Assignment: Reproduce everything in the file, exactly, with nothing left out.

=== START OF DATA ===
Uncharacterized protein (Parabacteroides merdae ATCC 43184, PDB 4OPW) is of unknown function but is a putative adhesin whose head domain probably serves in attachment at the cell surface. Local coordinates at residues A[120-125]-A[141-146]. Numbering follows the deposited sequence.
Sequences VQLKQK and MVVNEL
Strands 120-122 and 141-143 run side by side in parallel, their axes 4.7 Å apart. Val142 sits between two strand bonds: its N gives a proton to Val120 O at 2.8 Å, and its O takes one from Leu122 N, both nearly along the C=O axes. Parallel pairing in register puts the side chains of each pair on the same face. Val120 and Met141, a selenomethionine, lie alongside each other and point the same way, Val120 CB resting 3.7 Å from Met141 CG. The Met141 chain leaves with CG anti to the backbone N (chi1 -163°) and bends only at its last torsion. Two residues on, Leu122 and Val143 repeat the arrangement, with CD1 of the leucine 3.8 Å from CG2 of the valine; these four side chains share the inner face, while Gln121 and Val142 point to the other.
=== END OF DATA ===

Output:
Uncharacterized protein (Parabacteroides merdae ATCC 43184, PDB 4OPW) is of unknown function but is a putative adhesin whose head domain probably serves in attachment at the cell surface. Local coordinates at residues A[120-125]-A[141-146]. Numbering follows the deposited sequence.
Sequences VQLKQK and MVVNEL
Strands 120-122 and 141-143 run side by side in parallel, their axes 4.7 Å apart. Val142 sits between two strand bonds: its N gives a proton to Val120 O at 2.8 Å, and its O takes one from Leu122 N, both nearly along the C=O axes. Parallel pairing in register puts the side chains of each pair on the same face. Val120 and Met141, a selenomethionine, lie alongside each other and point the same way, Val120 CB resting 3.7 Å from Met141 CG. The Met141 chain leaves with CG anti to the backbone N (chi1 -163°) and bends only at its last torsion. Two residues on, Leu122 and Val143 repeat the arrangement, with CD1 of the leucine 3.8 Å from CG2 of the valine; these four side chains share the inner face, while Gln121 and Val142 point to the other.